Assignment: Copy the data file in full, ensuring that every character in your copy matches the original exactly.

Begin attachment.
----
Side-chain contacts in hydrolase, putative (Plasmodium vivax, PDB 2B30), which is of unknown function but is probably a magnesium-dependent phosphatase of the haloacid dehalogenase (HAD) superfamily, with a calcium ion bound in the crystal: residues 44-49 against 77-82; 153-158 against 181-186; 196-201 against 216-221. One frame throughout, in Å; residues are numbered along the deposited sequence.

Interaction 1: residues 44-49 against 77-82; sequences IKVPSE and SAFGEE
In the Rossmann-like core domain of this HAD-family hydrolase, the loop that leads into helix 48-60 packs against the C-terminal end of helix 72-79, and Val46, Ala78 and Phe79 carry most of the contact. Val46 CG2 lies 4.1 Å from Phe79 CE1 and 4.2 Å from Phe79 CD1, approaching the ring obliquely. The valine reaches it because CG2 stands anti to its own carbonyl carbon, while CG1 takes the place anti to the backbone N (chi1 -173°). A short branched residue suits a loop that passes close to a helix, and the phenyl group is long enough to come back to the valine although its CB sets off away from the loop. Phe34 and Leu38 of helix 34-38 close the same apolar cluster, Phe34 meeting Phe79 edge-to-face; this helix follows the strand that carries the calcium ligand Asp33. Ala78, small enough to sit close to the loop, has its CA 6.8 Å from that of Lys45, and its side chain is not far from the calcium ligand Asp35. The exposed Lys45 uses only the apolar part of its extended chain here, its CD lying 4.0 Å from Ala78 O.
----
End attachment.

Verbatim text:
Side-chain contacts in hydrolase, putative (Plasmodium vivax, PDB 2B30), which is of unknown function but is probably a magnesium-dependent phosphatase of the haloacid dehalogenase (HAD) superfamily, with a calcium ion bound in the crystal: residues 44-49 against 77-82; 153-158 against 181-186; 196-201 against 216-221. One frame throughout, in Å; residues are numbered along the deposited sequence.

Interaction 1: residues 44-49 against 77-82; sequences IKVPSE and SAFGEE
In the Rossmann-like core domain of this HAD-family hydrolase, the loop that leads into helix 48-60 packs against the C-terminal end of helix 72-79, and Val46, Ala78 and Phe79 carry most of the contact. Val46 CG2 lies 4.1 Å from Phe79 CE1 and 4.2 Å from Phe79 CD1, approaching the ring obliquely. The valine reaches it because CG2 stands anti to its own carbonyl carbon, while CG1 takes the place anti to the backbone N (chi1 -173°). A short branched residue suits a loop that passes close to a helix, and the phenyl group is long enough to come back to the valine although its CB sets off away from the loop. Phe34 and Leu38 of helix 34-38 close the same apolar cluster, Phe34 meeting Phe79 edge-to-face; this helix follows the strand that carries the calcium ligand Asp33. Ala78, small enough to sit close to the loop, has its CA 6.8 Å from that of Lys45, and its side chain is not far from the calcium ligand Asp35. The exposed Lys45 uses only the apolar part of its extended chain here, its CD lying 4.0 Å from Ala78 O.